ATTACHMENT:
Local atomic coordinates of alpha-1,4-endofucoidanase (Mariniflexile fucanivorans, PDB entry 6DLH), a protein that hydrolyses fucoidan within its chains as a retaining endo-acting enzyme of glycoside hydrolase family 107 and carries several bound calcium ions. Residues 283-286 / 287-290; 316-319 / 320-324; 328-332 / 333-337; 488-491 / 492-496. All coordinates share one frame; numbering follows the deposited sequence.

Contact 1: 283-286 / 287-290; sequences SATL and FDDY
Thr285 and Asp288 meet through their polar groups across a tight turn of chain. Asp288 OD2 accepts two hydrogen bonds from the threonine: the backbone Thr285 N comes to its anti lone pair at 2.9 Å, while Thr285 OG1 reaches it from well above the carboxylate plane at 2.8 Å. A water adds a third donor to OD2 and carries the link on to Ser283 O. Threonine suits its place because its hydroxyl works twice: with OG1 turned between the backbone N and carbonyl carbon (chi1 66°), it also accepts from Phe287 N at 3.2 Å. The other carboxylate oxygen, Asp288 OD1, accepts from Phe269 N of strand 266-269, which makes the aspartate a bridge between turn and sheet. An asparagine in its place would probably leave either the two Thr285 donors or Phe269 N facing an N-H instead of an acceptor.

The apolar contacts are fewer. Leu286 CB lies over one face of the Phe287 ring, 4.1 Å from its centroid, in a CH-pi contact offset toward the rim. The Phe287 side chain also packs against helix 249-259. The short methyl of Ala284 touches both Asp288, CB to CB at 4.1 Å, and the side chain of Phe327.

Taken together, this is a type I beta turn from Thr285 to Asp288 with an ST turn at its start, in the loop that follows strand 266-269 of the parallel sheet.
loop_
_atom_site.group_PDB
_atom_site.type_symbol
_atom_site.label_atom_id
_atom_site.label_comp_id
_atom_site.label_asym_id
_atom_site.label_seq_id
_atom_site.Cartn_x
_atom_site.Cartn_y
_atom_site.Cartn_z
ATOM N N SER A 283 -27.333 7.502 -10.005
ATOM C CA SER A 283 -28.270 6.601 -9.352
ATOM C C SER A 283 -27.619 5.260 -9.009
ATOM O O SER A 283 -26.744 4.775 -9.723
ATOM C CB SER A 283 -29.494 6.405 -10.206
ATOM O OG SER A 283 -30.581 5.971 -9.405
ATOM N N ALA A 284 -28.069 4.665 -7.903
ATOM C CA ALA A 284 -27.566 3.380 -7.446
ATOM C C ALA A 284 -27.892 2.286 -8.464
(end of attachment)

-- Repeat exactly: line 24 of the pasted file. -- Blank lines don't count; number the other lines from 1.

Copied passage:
ATOM C C ALA A 284 -27.892 2.286 -8.464